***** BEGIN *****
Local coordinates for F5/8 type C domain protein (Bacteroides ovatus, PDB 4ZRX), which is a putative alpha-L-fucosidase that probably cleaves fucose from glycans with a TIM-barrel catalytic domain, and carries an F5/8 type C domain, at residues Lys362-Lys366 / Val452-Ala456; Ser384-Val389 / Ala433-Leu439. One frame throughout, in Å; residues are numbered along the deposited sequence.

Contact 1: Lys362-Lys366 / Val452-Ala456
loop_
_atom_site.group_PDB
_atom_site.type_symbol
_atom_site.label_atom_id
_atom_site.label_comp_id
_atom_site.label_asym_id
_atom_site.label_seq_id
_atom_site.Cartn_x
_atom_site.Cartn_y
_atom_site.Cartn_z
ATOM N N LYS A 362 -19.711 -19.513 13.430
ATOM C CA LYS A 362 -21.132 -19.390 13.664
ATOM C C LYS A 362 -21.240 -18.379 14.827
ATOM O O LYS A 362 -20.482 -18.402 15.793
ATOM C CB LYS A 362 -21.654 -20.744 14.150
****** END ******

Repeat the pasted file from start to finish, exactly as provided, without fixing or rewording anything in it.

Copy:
Local coordinates for F5/8 type C domain protein (Bacteroides ovatus, PDB 4ZRX), which is a putative alpha-L-fucosidase that probably cleaves fucose from glycans with a TIM-barrel catalytic domain, and carries an F5/8 type C domain, at residues Lys362-Lys366 / Val452-Ala456; Ser384-Val389 / Ala433-Leu439. One frame throughout, in Å; residues are numbered along the deposited sequence.

Contact 1: Lys362-Lys366 / Val452-Ala456
loop_
_atom_site.group_PDB
_atom_site.type_symbol
_atom_site.label_atom_id
_atom_site.label_comp_id
_atom_site.label_asym_id
_atom_site.label_seq_id
_atom_site.Cartn_x
_atom_site.Cartn_y
_atom_site.Cartn_z
ATOM N N LYS A 362 -19.711 -19.513 13.430
ATOM C CA LYS A 362 -21.132 -19.390 13.664
ATOM C C LYS A 362 -21.240 -18.379 14.827
ATOM O O LYS A 362 -20.482 -18.402 15.793
ATOM C CB LYS A 362 -21.654 -20.744 14.150